Seattle Slew

If you haven’t watched the movie Secretariat recently, it’s definitely worth a view this week. True, it’s “not a documentary, it’s a Disney Movie,” as many of the reviews noted in 2010. Nevertheless, it’s a pretty great Disney movie. And it gives a wonderful sense of the power - even the genius - of some of these horses. Not to mention the crap shoot involved in raising and running a “winning” horse. Beyond that, we are reminded of the very fact of the rarity of a Triple Crown winner - a three year old thoroughbred, with not a lot of races under its saddle.

Prior to Secretariat, some had started to question whether another Triple Crown win was even possible for any one horse, given the new worlds of horse breeding and training. Indeed, a horse hadn’t won all three races (Derby, Preakness, Belmont) since Citation in 1948.  But Seattle Slew won the Triple Crown only four years after Secretariat’s accomplishment. 

Slew bested Secretariat by winning with an undefeated career. (Secretariat had had some spectacular losses - as dramatized in the movie - leading up to the Kentucky Derby. That said, Secretariat retains the speed record - indeed the world record for that length of hard track - for the Belmont stakes. Secretariat won his Belmont by 31 lengths.)

A big part of the Slew story lies in the humble aspect of his origins. He had been purchased for only $17.5K. And he looked funny. (His right front foot turned out; he swayed to the right when he ran.) He was owned by two couples, not some huge syndicate. They bought him in 1975 when a vet pointed them in the direction of a huge horse with a small tail.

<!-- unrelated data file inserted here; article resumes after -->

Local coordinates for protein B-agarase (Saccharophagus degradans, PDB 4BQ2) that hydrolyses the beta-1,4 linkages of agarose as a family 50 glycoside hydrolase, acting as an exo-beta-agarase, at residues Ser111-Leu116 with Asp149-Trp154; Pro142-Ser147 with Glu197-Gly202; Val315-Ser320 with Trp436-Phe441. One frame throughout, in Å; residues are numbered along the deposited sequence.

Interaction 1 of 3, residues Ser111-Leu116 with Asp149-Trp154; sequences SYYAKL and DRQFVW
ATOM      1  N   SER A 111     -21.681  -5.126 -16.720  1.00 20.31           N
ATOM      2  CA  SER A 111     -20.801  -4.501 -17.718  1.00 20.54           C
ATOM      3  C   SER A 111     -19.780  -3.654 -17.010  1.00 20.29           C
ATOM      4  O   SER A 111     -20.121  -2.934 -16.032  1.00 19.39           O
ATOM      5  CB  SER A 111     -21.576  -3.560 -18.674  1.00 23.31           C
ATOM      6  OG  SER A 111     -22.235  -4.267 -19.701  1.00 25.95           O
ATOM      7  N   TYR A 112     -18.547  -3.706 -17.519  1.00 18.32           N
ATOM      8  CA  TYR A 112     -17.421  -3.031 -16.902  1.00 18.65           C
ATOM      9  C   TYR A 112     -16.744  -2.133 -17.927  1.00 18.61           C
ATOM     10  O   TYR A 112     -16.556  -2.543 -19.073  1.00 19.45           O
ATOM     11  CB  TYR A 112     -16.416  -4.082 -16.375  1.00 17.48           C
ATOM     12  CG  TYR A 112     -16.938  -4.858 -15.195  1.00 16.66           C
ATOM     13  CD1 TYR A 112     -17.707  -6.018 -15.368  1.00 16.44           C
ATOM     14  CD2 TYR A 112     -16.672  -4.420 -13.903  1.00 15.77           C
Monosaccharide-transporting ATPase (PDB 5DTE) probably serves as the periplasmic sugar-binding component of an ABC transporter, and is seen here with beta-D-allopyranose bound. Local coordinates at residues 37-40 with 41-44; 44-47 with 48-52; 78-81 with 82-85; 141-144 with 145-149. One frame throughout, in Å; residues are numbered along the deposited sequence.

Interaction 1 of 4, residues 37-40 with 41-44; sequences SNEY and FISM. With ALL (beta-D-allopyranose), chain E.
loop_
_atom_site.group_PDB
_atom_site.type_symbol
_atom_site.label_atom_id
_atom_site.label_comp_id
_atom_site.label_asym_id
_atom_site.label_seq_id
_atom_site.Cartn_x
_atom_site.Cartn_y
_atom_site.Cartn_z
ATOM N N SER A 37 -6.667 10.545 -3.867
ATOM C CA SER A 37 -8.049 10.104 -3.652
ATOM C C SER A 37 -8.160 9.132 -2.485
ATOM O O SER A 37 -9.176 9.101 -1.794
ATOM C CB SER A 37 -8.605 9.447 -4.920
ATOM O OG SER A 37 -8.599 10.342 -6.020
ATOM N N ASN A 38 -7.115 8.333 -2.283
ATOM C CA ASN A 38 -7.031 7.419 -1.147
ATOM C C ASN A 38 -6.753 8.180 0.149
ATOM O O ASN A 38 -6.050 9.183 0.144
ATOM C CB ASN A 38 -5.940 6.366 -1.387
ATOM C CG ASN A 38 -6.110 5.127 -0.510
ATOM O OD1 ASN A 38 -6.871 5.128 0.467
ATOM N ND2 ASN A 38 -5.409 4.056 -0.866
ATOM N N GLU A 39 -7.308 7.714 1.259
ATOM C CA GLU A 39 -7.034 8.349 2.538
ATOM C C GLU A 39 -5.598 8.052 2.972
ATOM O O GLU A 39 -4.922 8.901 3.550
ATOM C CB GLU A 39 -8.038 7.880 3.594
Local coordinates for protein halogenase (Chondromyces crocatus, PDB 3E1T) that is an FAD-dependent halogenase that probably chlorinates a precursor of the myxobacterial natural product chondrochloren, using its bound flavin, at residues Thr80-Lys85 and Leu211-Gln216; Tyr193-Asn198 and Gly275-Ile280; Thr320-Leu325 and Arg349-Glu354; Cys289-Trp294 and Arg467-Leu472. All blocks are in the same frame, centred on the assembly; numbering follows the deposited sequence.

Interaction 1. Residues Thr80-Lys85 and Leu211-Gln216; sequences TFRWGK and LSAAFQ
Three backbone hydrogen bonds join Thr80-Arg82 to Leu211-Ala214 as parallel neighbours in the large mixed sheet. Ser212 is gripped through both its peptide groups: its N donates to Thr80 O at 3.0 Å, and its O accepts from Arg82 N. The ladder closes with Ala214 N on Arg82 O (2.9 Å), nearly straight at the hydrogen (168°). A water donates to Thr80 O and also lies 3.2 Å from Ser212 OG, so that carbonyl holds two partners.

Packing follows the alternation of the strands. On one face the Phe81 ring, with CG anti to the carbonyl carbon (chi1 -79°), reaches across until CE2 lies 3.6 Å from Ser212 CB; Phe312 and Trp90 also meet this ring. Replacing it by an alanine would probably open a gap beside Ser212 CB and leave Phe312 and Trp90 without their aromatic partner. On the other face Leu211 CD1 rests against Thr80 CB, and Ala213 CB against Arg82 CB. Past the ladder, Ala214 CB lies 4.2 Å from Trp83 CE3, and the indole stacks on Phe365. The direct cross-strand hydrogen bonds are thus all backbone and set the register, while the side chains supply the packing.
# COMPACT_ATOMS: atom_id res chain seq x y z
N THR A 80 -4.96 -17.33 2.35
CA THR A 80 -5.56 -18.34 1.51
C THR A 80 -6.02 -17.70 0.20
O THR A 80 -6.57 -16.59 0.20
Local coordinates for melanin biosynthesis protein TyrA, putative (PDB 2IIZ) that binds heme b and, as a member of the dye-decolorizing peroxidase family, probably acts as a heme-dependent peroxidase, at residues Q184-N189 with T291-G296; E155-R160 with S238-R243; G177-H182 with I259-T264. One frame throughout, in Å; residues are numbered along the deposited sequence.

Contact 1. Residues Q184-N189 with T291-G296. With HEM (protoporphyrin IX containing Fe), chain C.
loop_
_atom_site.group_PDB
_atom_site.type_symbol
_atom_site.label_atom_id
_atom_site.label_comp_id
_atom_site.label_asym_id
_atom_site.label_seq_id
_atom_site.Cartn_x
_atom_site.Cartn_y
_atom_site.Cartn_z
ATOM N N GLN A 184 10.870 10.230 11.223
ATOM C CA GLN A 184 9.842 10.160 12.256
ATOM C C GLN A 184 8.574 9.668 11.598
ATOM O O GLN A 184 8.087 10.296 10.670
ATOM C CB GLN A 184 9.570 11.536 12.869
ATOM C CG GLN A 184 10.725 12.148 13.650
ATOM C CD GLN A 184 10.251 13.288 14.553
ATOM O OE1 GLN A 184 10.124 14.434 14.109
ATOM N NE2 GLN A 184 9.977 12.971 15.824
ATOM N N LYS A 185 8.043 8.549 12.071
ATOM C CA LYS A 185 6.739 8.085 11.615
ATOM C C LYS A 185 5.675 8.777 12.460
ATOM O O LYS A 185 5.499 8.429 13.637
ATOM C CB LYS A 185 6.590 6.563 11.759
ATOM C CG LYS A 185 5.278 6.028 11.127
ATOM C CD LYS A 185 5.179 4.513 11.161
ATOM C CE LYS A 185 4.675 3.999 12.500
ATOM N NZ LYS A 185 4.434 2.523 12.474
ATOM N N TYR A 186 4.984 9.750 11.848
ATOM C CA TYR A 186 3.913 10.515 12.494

The jockey Jean Cruguet empowered  Slew’s victories. The horse was often jittery at the gate. At the Derby, “[w]hen the gate shot up, a startled Slew lunged, stumbled and jerked his head sideways, cutting his mouth. It bled the entire race. The 13 other starters took off ahead of him.” But Cruguet steadied him, guided him strategically through the crowd, and let him run.

I only accompanied Robert to the track a couple of times. When we were living in New York City, we would go out to Belmont for him to get some shots. As I recall, they weren’t “big” races. Nevertheless, standing with him  right at the edge of the track (his reputation got him some pretty great shot-spots), the sense of the power of the horses in full run, of their massive size and strength and speed, astonished me. It’s something you don’t get from seeing it on TV/film. 

The photo links above are to Getty Images, RRLT’s current image licensing site. (They have a whole array of options for purchasing images through them, if you’re interested.) But I also attach a Robert pic of Slew from their site. As well as a pic of a lovely, huge (40” long) photo Robert himself framed for one of his exhibits. We have it hanging in the Gallery. It so well captures the otherworldly magic of a horse in full, competitive stride.


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